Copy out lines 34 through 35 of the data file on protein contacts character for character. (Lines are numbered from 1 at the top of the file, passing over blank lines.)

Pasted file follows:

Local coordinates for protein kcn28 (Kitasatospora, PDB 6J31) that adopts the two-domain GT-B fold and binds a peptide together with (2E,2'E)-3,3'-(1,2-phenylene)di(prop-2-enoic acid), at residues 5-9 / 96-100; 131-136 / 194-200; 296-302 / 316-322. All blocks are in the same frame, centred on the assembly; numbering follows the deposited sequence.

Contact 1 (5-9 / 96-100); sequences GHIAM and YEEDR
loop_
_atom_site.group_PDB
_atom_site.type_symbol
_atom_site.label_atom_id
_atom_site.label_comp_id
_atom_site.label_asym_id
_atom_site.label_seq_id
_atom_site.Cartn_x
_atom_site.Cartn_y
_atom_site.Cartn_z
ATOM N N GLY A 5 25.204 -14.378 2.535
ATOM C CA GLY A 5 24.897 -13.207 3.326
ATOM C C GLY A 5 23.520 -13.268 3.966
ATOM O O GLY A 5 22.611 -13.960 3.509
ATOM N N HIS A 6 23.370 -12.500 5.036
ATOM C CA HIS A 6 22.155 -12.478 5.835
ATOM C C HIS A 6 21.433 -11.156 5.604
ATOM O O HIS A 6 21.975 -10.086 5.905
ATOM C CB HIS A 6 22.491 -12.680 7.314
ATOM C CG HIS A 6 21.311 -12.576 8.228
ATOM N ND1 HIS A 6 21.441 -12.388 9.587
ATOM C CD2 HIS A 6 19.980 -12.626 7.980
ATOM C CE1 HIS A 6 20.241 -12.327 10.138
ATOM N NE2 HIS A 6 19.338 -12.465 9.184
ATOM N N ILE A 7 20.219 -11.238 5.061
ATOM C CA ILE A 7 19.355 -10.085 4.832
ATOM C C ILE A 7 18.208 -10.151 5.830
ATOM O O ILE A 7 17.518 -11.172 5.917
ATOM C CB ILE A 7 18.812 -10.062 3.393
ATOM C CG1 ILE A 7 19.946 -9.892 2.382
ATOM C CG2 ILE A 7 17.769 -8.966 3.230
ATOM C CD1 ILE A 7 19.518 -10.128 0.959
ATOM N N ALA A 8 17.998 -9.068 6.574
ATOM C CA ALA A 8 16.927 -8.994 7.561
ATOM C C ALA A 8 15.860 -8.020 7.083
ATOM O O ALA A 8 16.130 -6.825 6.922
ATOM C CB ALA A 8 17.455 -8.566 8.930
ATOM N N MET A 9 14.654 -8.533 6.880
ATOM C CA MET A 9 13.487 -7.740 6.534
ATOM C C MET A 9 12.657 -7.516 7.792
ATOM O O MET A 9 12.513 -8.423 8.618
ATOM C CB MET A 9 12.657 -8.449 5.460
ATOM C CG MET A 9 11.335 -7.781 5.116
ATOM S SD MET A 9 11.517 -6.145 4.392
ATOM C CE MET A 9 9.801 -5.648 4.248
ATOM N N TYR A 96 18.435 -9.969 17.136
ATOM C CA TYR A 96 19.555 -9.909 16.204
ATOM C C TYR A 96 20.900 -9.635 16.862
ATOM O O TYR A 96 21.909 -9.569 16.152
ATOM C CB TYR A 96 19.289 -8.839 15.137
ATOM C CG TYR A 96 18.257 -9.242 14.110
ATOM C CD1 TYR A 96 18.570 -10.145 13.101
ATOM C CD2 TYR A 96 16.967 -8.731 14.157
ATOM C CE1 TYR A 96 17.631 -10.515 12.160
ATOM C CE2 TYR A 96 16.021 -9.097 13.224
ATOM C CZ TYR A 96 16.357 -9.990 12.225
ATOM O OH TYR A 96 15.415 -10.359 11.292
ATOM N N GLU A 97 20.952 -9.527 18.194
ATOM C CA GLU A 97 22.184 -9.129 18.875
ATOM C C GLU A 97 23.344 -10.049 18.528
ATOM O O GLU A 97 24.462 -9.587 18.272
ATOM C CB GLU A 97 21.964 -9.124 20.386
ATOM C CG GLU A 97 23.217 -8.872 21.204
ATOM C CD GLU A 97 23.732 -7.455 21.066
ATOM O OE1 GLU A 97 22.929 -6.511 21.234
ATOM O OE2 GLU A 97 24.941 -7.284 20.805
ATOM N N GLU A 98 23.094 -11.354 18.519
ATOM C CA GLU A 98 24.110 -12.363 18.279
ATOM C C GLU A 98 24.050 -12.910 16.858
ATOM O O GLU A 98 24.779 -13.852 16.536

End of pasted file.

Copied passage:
ATOM C CD1 ILE A 7 19.518 -10.128 0.959
ATOM N N ALA A 8 17.998 -9.068 6.574